Note Taking Tune Up

Documenting your days on the water can have a huge impact on your performance. Record what you saw and never make the same mistake twice.

The Rio 2016 Olympic Sailing Competition

With or without a coach, taking notes on your daily performance will impact your next race. Sailing Energy/World Sailing

After graduating from college, and concluding my scholastic sailing career, I assumed I was done taking notes. However, I quickly realized the complication and variety in the boats I was racing after college made documenting my days on the water more important than ever.

In addition to the standard sail controls, the 505, for example, has adjustable shrouds and a mast ram. I initially thought I could remember the best settings for any given condition and duplicate them at will. I was wrong. Even if the class is fairly simple, it’s impossible to track everything. Getting in the habit of documenting your days on the water will allow you to improve more quickly and avoid wasting time re-learning the same lesson.

The hardest part about taking notes is getting started; just as bad habits are hard to break, good ones can be a challenge to start. For many sailors, the first inclination after a long day on the water is to kick back with a beer. This, of course, is the best time to jot down a few thoughts on the day. The key is to get the entire crew involved. If you have to motor in from the racecourse, this is a great time to gather the team in the cockpit and reflect on the day. If your boat is too small for that, then wait until you’ve lowered your sails and spend a just a few minutes debriefing before finishing your de-rigging.


Having a template makes the process much easier. It should be easy to understand and fill out. However, for it to really work it must be customized to suit each team or sailor.

For standard weeknight racers, the template should be simple. Most of the data on boat, sails, etc. can be filled out ahead of time. The most important data for this type of sailor relates to sail trim and tactical considerations. When repeatedly sailing the same boat, large improvements in speed can come from knowing the fast settings for each point of sail, and wind and water condition. For example, “Having the top telltale on the main stalled 100 percent of time is only fast with flat water.” From a tactical standpoint, every venue will have its idiosyncrasies for a given wind and/or current direction. Noting what worked, or didn’t work, is the best way to commit these nuances to memory.

For a more serious team that travels to events around the country, the template will be a bit different. Sail selection and rig tune will play a large part, so this information will take up a bigger portion of the debrief. You’ll want to note what sails worked best in what conditions. You’ll also want to track your rig adjustments and whether particular settings seemed fast or slow. Notes on each regatta venue are important as well because many events are in the same places year after year.

nood regatta
Whenever possible, take precise measurements, and document what results you saw when making changes. Paul Todd/Outside Images

Frostbiting in a dinghy demands a slightly different focus. Sail selection and rig tuning aren’t all that important. A template for this sailor would focus on sailing technique and tactical lessons, including geographic effects on the wind and short-course fleet management. Such notes could include, “Wind tends to bend and blow from the closest land to the course, making that side favored.” Or, “In shifty winds, starting in the middle of the line, but toward the boat, was the best strategy for consistency.”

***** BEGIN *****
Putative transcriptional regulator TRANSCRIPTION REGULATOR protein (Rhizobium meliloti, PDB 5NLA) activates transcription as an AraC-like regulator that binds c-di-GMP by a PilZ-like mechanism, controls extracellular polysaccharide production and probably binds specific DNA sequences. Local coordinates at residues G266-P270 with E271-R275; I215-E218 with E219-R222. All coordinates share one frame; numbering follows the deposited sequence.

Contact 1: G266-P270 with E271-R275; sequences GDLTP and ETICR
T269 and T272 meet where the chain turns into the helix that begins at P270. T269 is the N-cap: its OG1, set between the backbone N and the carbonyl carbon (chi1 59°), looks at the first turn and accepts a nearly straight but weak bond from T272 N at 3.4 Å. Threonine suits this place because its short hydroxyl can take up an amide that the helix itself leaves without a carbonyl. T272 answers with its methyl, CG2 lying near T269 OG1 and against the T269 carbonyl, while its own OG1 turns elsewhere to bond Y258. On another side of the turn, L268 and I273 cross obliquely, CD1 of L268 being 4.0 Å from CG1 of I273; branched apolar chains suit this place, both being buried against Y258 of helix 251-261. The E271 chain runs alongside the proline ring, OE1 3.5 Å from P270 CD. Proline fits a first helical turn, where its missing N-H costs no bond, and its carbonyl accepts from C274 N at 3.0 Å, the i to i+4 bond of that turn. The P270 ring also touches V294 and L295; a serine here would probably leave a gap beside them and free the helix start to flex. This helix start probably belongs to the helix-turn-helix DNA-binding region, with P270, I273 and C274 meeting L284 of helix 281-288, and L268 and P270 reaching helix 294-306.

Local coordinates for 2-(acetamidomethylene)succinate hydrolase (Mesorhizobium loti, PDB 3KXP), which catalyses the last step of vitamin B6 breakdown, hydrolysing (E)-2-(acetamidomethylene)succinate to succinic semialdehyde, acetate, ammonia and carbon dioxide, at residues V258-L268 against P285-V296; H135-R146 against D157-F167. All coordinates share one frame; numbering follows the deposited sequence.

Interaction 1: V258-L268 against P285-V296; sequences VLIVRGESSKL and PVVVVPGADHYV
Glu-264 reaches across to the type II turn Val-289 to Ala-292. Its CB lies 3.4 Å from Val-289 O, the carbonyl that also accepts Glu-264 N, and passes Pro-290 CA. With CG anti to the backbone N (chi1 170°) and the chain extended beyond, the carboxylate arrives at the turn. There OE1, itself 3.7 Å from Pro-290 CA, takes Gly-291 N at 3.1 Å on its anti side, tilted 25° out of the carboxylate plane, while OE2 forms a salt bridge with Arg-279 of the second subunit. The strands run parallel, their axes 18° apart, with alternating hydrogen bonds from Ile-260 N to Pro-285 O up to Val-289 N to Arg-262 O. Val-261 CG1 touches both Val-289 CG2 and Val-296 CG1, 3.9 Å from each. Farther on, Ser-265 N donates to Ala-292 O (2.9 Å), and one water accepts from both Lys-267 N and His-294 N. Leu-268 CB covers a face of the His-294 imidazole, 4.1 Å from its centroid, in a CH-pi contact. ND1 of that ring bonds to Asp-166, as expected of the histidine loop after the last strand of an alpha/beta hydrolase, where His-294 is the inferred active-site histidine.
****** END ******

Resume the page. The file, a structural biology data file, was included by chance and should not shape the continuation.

The ability to take notes in a consistent manner is important. I use bullet points to offset each individual thought. This keeps things short and simple. For some people, complete sentences may be beneficial. However, what is most important is your ability to quickly scan and understand your notes weeks, months, or years later.

Specific measurements are a great tool. Rather than recording that you sailed with a tight outhaul, note the distance between the clew and the end of the boom or the foot and the middle of the boom. Wind conditions can be difficult to describe in just a few words. Where numbers don’t apply, the use of consistent adjectives is important. To describe the volatility of any breeze, I choose between steady, somewhat shifty, shifty, land-effect shifts, and Charles-River-or ultra-shifty.


I also try to include the timing and magnitude of the shifts and, if the wind was steadily trending to one direction, how much it changed per hour. Similar descriptions of current are also appropriate.

Once you have a collection of debriefs, get them organized. This too, will depend on the type of racing you do. Weeknight racers and frostbiters, anyone who races mostly in the same venue on the same boat, should organize their notes by wind direction. Thus, before any race, they can quickly review all the previous days with the same wind. For national campaigners, notes should be sorted by regatta or training session. This provides a more linear look at a team’s development.

Great notes aren’t worth the paper they are written on unless you know how to use them. National campaigners, when reviewing the data from a recent regatta, should look for trends, both strengths and weaknesses, to help shape the next training session. For more casual racers, compiling a list of trimming notes from a team’s best races can form the backbone of a trim guide. When prepping for a big regatta, or starting another season of twilight racing, get the crew together and review the past season’s notes to remember what worked, and what didn’t.


Note taking seems boring and initially you may question whether the extra effort will help your sailing. Don’t give up. The payback will come. You will be amazed how easy it is and how quickly you stop repeating the same mistakes.